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Penguins expecting “well over half” the team to be in town as ramping up begins tomorrow

Finally, talking some hockey...Kinda

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2019 Coors Light NHL Stadium Series - Practice Sessions & Family Skate Photo by Dave Sandford/NHLI via Getty Images

For the first time in almost three months, members of the Pittsburgh Penguins are about to be officially and formally be back on the ice. The NHL moves into “Phase 2” tomorrow, which allows players to voluntarily have the option to get back into team facilities in small groups for off-ice workouts as well as on-ice, non-coached practices.

Here’s what Pierre LeBrun from The Athletic said about the Pens:

“Well over half’’ of the Penguins’ roster is expected to be in town when Phase 2 opens. The team intends to open its practice facility at some point next week.

Via social media, we’ve seen Evgeni Malkin has returned to the ‘Burgh. He also posted a workout video on Saturday getting some training in his driveway, before unleashing a silky J on the court. And then, amusingly enough in true Geno fashion, calling out countryman and former NBA player Andrey Kirilenko (most famous of the Utah Jazz) after making about a half-court shot.

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СолиднA?!я тебя жду @ak47russ!

A post shared by Evgeni Malkin (@e.malkin71geno) on

Conor Sheary also showed in an Instagram story a picture of his pups and wife loaded up in a car heading back to Pittsburgh after quarantining in his native New England.

One interesting angle will be travel from Canada into the United States. Until at least June 19th there is a mutual agreement for “ temporary restrictions on non-essential travel across our shared border”, but work is also listed under “essential travel” and the Pens’ Canadian contingent like Matt Murray, Tristan Jarry and Jared McCann all have work visas which might help facilitate getting back into the States, should they want to at this time.

To go from the US to Canada requires a mandatory 14 day quarantine, and the NHL’s mandates include that quarantine as well should any player cross a border with commercial air or rail transportation. Ironically enough, it would appear that for at least the next two weeks if Murray and Jarry are indisposed, the best goalie in town and available will likely be Casey DeSmith. DeSmith has a house in Pittsburgh, which he didn’t get to live in during the season since he was sent to the AHL, but has turned convenient now. NHL roster sizes have not been determined, but it is strongly believed teams will carry four goalies, so DeSmith will likely be with the NHL players for the remainder of this season in some capacity.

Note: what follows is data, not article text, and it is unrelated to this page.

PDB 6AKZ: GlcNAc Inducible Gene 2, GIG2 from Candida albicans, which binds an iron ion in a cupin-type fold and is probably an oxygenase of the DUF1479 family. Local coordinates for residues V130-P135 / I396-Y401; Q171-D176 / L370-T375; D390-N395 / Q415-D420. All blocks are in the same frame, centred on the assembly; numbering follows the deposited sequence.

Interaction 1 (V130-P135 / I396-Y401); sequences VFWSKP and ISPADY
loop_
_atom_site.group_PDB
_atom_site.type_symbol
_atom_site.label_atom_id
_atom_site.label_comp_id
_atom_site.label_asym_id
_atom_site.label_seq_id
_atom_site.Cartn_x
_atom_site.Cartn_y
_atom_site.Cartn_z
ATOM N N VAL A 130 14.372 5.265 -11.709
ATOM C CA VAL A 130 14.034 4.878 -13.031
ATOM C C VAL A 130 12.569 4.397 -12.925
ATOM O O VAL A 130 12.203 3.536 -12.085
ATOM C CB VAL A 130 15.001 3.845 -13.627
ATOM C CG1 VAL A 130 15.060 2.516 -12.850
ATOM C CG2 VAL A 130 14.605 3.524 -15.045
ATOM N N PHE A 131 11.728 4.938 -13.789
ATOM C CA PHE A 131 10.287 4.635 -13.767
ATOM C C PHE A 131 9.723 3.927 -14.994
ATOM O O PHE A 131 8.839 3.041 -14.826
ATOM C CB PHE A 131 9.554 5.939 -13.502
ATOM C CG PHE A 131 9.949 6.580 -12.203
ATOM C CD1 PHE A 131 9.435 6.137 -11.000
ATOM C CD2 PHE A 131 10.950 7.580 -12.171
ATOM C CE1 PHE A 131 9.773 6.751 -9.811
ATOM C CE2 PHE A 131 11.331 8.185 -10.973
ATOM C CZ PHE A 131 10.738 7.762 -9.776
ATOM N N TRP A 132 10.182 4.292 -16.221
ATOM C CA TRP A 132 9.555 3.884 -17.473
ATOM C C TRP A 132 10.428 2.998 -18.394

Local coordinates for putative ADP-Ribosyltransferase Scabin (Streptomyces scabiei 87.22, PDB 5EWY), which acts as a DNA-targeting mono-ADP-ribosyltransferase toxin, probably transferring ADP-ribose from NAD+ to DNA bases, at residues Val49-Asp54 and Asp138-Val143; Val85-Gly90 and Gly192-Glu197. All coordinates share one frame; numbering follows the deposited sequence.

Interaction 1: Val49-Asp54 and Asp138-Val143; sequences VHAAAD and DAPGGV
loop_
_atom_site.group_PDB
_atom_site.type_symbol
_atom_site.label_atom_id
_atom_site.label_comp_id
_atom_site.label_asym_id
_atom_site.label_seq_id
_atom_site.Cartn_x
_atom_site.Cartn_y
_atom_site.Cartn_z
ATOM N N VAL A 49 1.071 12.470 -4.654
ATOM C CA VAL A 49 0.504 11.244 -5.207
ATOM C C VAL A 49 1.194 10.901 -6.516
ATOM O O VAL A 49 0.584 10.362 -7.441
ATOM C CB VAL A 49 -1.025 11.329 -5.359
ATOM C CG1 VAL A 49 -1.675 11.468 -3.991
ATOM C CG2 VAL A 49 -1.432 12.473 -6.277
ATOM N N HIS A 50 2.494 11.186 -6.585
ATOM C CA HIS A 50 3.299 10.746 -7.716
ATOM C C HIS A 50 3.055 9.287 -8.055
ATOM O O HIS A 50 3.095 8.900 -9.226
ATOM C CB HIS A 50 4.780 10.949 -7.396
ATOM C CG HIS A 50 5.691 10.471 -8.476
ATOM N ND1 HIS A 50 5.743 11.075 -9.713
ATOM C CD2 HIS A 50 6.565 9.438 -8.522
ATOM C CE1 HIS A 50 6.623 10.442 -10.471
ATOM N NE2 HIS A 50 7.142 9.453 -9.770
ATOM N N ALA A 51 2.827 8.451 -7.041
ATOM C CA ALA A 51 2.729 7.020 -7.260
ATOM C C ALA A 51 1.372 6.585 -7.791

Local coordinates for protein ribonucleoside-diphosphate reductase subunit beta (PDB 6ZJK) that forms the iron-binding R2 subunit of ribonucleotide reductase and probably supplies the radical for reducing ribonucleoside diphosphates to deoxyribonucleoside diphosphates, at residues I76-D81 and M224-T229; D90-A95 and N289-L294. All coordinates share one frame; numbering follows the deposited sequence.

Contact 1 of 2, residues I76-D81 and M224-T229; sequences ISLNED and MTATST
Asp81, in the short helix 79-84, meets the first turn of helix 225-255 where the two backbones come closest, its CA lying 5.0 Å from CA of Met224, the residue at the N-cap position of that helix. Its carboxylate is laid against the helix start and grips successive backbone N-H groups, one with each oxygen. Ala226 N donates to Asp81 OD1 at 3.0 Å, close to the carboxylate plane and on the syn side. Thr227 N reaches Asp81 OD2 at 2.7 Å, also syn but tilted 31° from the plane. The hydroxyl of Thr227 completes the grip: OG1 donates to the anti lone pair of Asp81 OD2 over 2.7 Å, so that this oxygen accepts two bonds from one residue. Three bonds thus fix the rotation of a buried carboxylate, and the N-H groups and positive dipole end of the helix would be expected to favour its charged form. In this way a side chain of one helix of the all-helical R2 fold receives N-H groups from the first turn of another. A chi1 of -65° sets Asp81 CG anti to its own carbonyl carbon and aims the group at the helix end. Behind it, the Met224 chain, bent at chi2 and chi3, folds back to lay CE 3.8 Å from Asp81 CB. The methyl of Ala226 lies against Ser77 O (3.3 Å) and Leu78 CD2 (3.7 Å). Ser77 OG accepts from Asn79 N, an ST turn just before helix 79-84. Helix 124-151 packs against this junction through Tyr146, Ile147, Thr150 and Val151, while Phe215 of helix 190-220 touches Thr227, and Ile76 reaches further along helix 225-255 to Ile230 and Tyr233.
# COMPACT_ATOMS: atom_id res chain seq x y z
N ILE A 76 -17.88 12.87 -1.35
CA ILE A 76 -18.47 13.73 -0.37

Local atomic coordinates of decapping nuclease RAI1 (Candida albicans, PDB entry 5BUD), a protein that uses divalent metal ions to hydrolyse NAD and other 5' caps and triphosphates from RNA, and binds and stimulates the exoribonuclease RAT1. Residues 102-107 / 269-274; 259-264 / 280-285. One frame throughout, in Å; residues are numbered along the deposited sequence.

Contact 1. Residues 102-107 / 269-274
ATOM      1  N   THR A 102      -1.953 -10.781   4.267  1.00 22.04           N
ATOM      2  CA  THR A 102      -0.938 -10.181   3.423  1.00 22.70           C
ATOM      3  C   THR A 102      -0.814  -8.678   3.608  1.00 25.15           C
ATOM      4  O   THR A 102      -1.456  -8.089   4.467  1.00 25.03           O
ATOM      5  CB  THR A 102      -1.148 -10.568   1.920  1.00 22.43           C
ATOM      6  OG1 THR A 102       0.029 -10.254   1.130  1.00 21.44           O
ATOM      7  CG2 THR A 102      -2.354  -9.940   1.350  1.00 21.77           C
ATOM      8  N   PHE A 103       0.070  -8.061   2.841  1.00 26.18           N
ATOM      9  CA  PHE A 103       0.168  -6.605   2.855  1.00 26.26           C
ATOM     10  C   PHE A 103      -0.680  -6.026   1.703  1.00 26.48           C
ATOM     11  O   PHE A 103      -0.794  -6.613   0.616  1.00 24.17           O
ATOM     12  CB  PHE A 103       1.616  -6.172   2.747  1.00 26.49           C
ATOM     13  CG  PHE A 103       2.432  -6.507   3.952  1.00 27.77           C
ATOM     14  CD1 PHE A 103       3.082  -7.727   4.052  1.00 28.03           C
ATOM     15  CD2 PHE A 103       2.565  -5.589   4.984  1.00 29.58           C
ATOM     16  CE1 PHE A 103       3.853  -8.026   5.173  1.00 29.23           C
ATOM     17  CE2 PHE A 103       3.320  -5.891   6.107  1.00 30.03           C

Testing and caution will be key. The Pens plan to have medical tests for players on Monday, and if the tests come back with no problems (as is expected), then players will be allowed to workout starting on Tuesday.

Phase 2 workouts include:

Clubs will be permitted to reopen their training facilities in their home city to allow players to participate in individualized training activities (off-ice and on-ice). Players will be participating on a voluntary basis and will be scheduled to small groups (i.e., a maximum of six Players at any one time, plus a limited number of Club staff). The various measures set out in the Phase 2 Protocol are intended to provide players with a safe and controlled environment in which to resume their conditioning. Phase 2 is not a substitute for training camp.

It was noted in the past that players are also allowed to use facilities that aren’t their teams. So Jason Zucker or Jake Guentzel could conceivably workout at the Wild’s building, if they wanted. Ditto Patrick Marleau in San Jose. That will be a nice move, especially for players like Zucker and Marleau that have geographical family commitments that makes staying at their home preferable at this point instead of going back to Pittsburgh in June when full camp practices is still weeks, if not months, away from happening.

Similarly, players based in Western PA could use the UPMC Lemieux facility, though I don’t believe any NHL players from Pittsburgh have returned back home. Social media posts, for instance, have shown that Vincent Trocheck has remained in North Carolina, so he’ll be back with the Hurricanes.

The other interesting nugget from LeBrun spells out that not all teams are planning to reopen this week. The Pens’ play-in opponent, the Montreal Canadiens, are among a handful of teams that aren’t reopening immediately, due to a lack of players that remained local.

The Habs have three players in town as Phase 2 sets to open. As of Friday, the Canadiens were looking at mid-week to open up its practice facility.

Given that the season isn’t starting up until at least August, that might not be a huge advantage that the Pens will largely be getting on the ice together (in some limited form) a lot quicker than many of the Canadiens, but it is an interesting angle to watch. The Pens attendance and Pittsburgh-based population, as written by LeBrun, does appear to be on the higher end across the league. Which again, might not be worth a lot, but then again given the long layoff, it surely can’t be a negative that the Pens will be getting a lot of their players back together quicker than their competition.

Phase 3 is training camp, and that won’t begin until mid-July, at the earliest. The league and players still have much to negotiate, navigate and iron out as everyone treads these uncharted waters together. This next step of small organized workouts will be the NHL’s next step for at least the next 6+ weeks as the league looks to return to finish their season. It’s not much, but it is something, and a tangible step towards restarting the league.